National Institute for Zorig Chusum (Traditional Arts and Crafts)


PO Box 653, Tashi Gepheling
Tel: 975-2-322302
Fax: 975-2-327172

The art taught today, in Bhutan, was introduced by the Great Treasure Discoverer, Terton Pema Lingpa, in the fifteenth century. These traditional crafts represent hundreds of years of knowledge and ability that has passed down the generations. Bhutan's unique artistic tradition has played a vital role in moulding its distinct cultural heritage. This tradition is best reflected in the 'Zorig Chusum' or Thirteen Crafts.

Realising that this invaluable heritage could only be protected and that the arts of Bhutan could only be promoted if strong and adequate patronage existed, the government made arrangements for the new artists to be trained at the National Institute for Zorig Chusum (Traditional Arts and Crafts). This was established in 1971. At present, the institute is undergoing renovation and expansion.

The Institute for Zorig Chusum falls under the National Technical Training Authority which was created in 1999 to look after the quality of vocational training. For over 30 years the institute has instructed students in painting, calligraphy, embroidery, wood carving and sculpture. Due to generous grants from the Netherlands, the curriculum and facilities have improved. The dying arts of boot-making and slate-carving have been revived. Metal work, weaving, gold-grinding, and the making of religious drums are now in the curriculum.

The study is intensive and involves 4-6 years of training. The students board at the institute's hostel where they receive full room and board, which is financed by the government.

Due to the increasing demand for quality zorig chusum products, the opportunities for self-employment for the graduates is high. Instructors and students paint houses, thangkhas, and temples, and create other culturally significant art objects. They contribute their skills to the beautification of both public and private buildings.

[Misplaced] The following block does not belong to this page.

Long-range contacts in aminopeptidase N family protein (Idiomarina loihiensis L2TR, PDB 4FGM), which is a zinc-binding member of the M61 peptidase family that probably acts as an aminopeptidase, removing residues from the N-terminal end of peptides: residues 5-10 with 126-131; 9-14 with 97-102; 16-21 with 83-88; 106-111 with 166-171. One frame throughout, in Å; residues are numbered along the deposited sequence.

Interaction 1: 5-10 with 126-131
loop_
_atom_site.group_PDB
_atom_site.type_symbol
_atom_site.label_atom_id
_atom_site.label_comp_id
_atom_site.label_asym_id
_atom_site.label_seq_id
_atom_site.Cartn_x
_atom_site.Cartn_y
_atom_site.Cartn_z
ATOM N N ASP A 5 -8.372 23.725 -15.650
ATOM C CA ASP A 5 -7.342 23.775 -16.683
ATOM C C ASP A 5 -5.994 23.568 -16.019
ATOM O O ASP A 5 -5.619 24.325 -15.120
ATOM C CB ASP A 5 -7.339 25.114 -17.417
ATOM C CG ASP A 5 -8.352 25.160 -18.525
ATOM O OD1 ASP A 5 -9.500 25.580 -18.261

The Institute has begun identifying products and strategies to promote self-employment among its graduates. For this a two-year short-term training programmes in gold powder grinding, mineral pigments grinding, and drum- making have been introduced. The Institute hopes to support the graduates establish their own production companies in the above areas.

In addition to the Institute's daily activities, conservation efforts are underway to help preserve the art treasures of Bhutan. Some students and teachers have been undergoing training in mural painting conservation.

Crafts: Calligraphy, Painting, Sculpture, Carving (wood & slate), Casting, Leather Work (religious drum making), Embroidery and Appliqué (needle work, tailoring, & traditional boot making), Weaving Bamboo Works, Pottery, Gold and Silver Smithy, Blacksmithy, Masonry.

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